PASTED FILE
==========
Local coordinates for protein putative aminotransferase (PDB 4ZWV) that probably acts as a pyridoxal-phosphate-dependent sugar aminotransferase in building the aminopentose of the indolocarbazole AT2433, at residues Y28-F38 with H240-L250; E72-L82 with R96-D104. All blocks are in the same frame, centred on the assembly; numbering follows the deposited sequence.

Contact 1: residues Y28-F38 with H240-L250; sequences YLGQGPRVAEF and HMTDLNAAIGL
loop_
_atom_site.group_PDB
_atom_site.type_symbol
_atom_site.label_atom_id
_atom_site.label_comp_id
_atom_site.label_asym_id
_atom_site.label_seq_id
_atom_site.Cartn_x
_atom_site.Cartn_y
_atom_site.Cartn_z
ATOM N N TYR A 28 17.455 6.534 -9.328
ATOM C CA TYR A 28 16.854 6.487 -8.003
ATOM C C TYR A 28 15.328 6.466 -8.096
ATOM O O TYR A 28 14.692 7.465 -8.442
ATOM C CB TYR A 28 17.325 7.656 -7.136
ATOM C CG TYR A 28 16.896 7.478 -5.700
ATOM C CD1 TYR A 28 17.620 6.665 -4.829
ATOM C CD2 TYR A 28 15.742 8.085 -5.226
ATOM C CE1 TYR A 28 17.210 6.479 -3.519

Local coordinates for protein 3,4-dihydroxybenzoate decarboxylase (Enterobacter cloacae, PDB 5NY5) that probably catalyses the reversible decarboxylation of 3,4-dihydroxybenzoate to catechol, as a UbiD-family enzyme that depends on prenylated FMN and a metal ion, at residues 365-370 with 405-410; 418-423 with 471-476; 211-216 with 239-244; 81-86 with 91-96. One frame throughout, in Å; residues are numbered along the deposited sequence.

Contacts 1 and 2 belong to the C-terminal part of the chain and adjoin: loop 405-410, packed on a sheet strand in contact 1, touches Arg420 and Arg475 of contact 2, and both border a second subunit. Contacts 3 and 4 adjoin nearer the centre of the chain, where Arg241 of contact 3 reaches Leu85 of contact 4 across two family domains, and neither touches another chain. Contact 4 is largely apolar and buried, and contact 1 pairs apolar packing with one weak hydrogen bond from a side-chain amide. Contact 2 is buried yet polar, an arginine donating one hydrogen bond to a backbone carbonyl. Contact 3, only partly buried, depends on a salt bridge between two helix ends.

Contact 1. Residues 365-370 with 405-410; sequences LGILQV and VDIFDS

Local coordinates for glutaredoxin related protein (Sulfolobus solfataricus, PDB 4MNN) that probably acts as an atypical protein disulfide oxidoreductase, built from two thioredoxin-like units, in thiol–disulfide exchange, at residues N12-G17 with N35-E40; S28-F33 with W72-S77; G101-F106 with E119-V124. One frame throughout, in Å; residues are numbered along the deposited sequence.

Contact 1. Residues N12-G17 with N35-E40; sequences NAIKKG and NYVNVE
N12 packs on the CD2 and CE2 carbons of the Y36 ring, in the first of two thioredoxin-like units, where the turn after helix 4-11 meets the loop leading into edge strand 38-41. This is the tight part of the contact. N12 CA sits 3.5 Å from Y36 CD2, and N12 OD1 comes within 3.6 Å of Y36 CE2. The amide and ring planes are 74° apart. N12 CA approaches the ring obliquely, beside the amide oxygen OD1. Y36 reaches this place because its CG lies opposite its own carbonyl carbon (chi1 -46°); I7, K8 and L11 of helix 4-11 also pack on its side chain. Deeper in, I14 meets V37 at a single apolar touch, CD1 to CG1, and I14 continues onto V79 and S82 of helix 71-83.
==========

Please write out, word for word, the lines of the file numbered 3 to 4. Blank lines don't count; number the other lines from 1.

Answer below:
loop_
_atom_site.group_PDB